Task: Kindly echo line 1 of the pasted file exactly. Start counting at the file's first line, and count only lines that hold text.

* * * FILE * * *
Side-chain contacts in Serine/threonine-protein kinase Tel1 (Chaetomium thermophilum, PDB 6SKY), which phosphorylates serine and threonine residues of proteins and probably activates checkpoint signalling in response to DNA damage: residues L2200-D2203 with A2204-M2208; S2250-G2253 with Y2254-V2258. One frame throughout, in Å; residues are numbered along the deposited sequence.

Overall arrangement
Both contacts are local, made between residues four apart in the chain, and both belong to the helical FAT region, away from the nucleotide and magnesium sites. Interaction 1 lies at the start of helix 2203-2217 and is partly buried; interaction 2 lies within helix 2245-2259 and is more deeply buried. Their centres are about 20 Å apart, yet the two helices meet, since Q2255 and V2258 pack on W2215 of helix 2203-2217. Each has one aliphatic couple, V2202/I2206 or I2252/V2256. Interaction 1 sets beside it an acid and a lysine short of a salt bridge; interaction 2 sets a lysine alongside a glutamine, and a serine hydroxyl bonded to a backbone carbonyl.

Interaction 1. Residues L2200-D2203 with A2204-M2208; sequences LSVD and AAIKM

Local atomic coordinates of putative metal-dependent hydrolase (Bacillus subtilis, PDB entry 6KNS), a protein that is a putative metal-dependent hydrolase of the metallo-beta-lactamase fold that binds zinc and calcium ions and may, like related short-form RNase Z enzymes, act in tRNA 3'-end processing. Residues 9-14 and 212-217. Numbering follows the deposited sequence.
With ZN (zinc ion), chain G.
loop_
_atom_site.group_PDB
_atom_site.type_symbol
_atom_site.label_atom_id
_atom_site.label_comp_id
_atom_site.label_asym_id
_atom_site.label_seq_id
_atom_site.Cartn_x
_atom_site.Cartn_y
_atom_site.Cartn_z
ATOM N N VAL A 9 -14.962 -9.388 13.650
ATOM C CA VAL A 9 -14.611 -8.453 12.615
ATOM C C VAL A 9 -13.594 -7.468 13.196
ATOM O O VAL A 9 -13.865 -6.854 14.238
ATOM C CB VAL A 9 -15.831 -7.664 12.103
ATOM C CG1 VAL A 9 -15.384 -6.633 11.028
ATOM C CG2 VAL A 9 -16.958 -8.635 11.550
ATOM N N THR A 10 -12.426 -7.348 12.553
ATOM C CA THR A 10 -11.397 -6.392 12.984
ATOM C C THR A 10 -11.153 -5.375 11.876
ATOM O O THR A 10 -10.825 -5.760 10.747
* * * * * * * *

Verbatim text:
Side-chain contacts in Serine/threonine-protein kinase Tel1 (Chaetomium thermophilum, PDB 6SKY), which phosphorylates serine and threonine residues of proteins and probably activates checkpoint signalling in response to DNA damage: residues L2200-D2203 with A2204-M2208; S2250-G2253 with Y2254-V2258. One frame throughout, in Å; residues are numbered along the deposited sequence.